I personally use and recommend a task manager called Things (Mac and iOS only), because it has the best implementation of this I’ve ever seen: a keyboard shortcut option (ctrl-opt-space) that instantly pops up a tiny semi-transparent window, with a link back to the original email automatically inserted, and the cursor ready for me to identify what the task actually is:
A good non-Apple option is Todoist. They offer a Gmail extension that adds an [Add Task] button right on the Gmail toolbar. Clicking the button opens up a small window where you can write out the task, which becomes a link back to the original email:
Critically, these links work regardless of where you move this email, so you don’t need to do any further work labeling, categorizing, prioritizing, or flagging. Just click the link in your task manager, and it will take you directly to the original message.
This small feature is the lynchpin not only of your task manager, but of the entire One-Touch approach. Because the whole system hinges on your ability to pull to do’s out of a messy, distracting inbox and into their own dedicated tool. You’ll only trust such a tool if it can instantly and reliably point you back to the original email when it’s time to take action, whether that’s in 2 hours or 2 years.
3. Reference app
This is probably the most useful tool that few people are comfortable with.
The idea is straightforward: some non-actionable stuff you need to save. It could be legal compliance documentation, notes or research that may or may not come in handy, or just random files you don’t feel comfortable throwing away.
Most people dump these kinds of files in their computer’s file system, Dropbox or another cloud storage service, or leave it floating somewhere in their email archives or project management app.
There are many reasons this is suboptimal, but for now, it’s enough to consider that this type of information holds enough value to justify a dedicated tool. At more advanced levels, such a tool becomes a powerful “cognitive exoskeleton,” as I’ve written about here and here.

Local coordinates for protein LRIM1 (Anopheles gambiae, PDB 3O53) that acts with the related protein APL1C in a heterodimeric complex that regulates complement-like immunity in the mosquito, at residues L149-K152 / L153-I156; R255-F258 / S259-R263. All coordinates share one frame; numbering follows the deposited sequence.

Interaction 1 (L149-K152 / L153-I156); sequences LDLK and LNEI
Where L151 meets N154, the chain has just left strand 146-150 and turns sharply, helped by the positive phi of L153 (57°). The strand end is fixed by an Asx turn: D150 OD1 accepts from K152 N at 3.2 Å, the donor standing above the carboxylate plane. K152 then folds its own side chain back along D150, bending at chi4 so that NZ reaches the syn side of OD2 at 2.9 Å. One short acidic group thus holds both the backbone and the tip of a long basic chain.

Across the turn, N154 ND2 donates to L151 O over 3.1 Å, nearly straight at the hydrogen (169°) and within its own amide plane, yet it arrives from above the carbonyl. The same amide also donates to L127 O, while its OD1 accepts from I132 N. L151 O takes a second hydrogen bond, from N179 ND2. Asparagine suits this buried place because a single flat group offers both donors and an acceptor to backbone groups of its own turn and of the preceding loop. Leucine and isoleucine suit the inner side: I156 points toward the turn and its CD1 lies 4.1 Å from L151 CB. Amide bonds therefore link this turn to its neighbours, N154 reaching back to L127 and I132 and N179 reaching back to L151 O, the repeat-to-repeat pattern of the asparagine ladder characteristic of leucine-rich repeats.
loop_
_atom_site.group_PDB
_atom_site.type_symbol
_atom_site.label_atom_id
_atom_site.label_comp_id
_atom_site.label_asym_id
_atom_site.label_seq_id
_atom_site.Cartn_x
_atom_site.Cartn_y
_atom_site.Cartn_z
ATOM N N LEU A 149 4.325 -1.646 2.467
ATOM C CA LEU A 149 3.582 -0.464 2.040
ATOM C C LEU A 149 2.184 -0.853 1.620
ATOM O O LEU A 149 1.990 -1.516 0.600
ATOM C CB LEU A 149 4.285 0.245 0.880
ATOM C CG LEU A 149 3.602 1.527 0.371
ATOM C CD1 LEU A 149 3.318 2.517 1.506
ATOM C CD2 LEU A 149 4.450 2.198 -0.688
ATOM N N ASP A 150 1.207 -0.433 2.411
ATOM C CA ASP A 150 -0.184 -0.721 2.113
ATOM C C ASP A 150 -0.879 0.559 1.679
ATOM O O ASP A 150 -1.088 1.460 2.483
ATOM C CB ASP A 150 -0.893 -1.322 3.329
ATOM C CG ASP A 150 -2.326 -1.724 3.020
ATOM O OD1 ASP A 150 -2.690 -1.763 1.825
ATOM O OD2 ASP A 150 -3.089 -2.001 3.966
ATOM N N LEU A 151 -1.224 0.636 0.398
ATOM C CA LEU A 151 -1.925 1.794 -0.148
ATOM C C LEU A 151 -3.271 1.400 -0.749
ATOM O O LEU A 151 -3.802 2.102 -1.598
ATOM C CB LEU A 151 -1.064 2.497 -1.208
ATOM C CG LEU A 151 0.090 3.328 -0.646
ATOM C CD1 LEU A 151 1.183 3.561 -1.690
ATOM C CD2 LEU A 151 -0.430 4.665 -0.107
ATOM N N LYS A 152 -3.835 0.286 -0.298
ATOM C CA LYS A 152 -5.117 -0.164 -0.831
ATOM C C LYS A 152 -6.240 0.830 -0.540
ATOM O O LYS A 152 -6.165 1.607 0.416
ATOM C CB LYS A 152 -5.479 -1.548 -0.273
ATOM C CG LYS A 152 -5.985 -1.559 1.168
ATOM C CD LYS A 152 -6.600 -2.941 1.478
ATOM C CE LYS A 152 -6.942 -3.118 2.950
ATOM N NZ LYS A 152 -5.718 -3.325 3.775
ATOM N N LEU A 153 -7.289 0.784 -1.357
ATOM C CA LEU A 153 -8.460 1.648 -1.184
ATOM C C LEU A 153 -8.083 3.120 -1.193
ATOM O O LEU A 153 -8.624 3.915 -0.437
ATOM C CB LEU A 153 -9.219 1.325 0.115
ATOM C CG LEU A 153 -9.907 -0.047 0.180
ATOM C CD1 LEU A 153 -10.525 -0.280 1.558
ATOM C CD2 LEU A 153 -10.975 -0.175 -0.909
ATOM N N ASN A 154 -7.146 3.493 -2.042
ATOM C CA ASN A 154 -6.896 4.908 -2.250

Whether you use Evernote (my recommendation) or another app for Reference, here is the main requirement for One-Touch:
There must be an easy way of forwarding something from your email inbox directly to your Reference app.
Evernote, for example, generates a custom “Add to Evernote” email address. Forwarding an email to this address automatically saves its contents and attachments in the app.
4. Read Later app
Read Later apps allow you to save online content (web pages, articles, blog posts, videos) for later reading or viewing.
You use it like a mobile magazine rack — a holding area for non-urgent things you want to read/watch/review, but don’t need to take action on (which would go into your task manager) or aren’t sure you want to keep (reference app).
This is the only one of the 4 systems that could be considered optional, but as I’ve written about recently, it’s surprising how much there is to this single-purpose tool.
Whether you use Instapaper (my recommendation) or something else, remember:
You need to be able to forward emails directly into the program.
Instapaper, for example, will save anything you forward to a designated email address.
11. Download a Read Later app on all devices, and practice saving items to it from multiple locations
Fourth, streamline your workflow
Activities like email don’t obey the laws of classical Newtonian physics — they don’t grow linearly. Meaning, as you go from receiving 100 to 200 to 300 to 400 emails, the time and energy you must spend to manage these emails does not increase proportionally from 1x, to 2x, to 3x, to 4x.
Instead, email operates more like chaos theory: at some point the time/energy required crosses a critical threshold, an unpredictable, invisible boundary. It undergoes a phase transition, like ice changing to water and then to steam. The parameters change and the effects explode, cascading across the rest of your workflow with mounting consequences.
When you sit down in the morning at work, and check your email, every minute that passes increases the risk that the first crisis (or meeting, or telephone call, or interruption) of the day will catch you before you’ve reviewed all your morning emails. Which means that when the interruption is over, instead of getting down to real work, you go back to email to “finish” reviewing them.
But of course there’s a fresh batch of new messages waiting for you, so you get even more behind, and are interrupted again, only to return to your inbox again…a few cycles of this and before you know it, it’s 5pm and you’ve spent the whole day working on other people’s priorities, but not your own.